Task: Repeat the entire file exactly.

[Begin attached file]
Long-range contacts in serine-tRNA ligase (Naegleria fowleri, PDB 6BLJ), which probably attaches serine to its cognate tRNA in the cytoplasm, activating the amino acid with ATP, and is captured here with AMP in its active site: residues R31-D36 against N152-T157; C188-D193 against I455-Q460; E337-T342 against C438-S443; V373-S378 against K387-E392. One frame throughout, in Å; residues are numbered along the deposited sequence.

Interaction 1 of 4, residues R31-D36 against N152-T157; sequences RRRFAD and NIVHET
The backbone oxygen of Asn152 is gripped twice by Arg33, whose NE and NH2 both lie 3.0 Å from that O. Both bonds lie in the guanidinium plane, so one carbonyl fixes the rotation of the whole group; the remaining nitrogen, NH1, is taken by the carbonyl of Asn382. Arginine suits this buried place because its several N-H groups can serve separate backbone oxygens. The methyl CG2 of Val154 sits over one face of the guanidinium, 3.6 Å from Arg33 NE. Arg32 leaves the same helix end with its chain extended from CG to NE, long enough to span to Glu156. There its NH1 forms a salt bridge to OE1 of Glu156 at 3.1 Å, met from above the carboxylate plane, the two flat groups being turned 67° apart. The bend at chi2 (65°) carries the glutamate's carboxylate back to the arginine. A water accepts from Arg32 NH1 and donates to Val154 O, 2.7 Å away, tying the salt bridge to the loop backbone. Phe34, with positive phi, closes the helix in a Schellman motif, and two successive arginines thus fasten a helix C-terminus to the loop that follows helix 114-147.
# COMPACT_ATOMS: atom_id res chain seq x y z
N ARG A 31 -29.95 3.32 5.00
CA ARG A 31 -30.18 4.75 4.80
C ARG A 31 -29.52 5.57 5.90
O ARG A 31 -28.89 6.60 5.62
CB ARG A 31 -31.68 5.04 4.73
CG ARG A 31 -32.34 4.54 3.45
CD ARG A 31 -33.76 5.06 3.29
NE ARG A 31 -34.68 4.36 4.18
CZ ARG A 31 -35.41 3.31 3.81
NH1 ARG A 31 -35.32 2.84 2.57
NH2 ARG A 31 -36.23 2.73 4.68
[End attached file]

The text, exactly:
Long-range contacts in serine-tRNA ligase (Naegleria fowleri, PDB 6BLJ), which probably attaches serine to its cognate tRNA in the cytoplasm, activating the amino acid with ATP, and is captured here with AMP in its active site: residues R31-D36 against N152-T157; C188-D193 against I455-Q460; E337-T342 against C438-S443; V373-S378 against K387-E392. One frame throughout, in Å; residues are numbered along the deposited sequence.

Interaction 1 of 4, residues R31-D36 against N152-T157; sequences RRRFAD and NIVHET
The backbone oxygen of Asn152 is gripped twice by Arg33, whose NE and NH2 both lie 3.0 Å from that O. Both bonds lie in the guanidinium plane, so one carbonyl fixes the rotation of the whole group; the remaining nitrogen, NH1, is taken by the carbonyl of Asn382. Arginine suits this buried place because its several N-H groups can serve separate backbone oxygens. The methyl CG2 of Val154 sits over one face of the guanidinium, 3.6 Å from Arg33 NE. Arg32 leaves the same helix end with its chain extended from CG to NE, long enough to span to Glu156. There its NH1 forms a salt bridge to OE1 of Glu156 at 3.1 Å, met from above the carboxylate plane, the two flat groups being turned 67° apart. The bend at chi2 (65°) carries the glutamate's carboxylate back to the arginine. A water accepts from Arg32 NH1 and donates to Val154 O, 2.7 Å away, tying the salt bridge to the loop backbone. Phe34, with positive phi, closes the helix in a Schellman motif, and two successive arginines thus fasten a helix C-terminus to the loop that follows helix 114-147.
# COMPACT_ATOMS: atom_id res chain seq x y z
N ARG A 31 -29.95 3.32 5.00
CA ARG A 31 -30.18 4.75 4.80
C ARG A 31 -29.52 5.57 5.90
O ARG A 31 -28.89 6.60 5.62
CB ARG A 31 -31.68 5.04 4.73
CG ARG A 31 -32.34 4.54 3.45
CD ARG A 31 -33.76 5.06 3.29
NE ARG A 31 -34.68 4.36 4.18
CZ ARG A 31 -35.41 3.31 3.81
NH1 ARG A 31 -35.32 2.84 2.57
NH2 ARG A 31 -36.23 2.73 4.68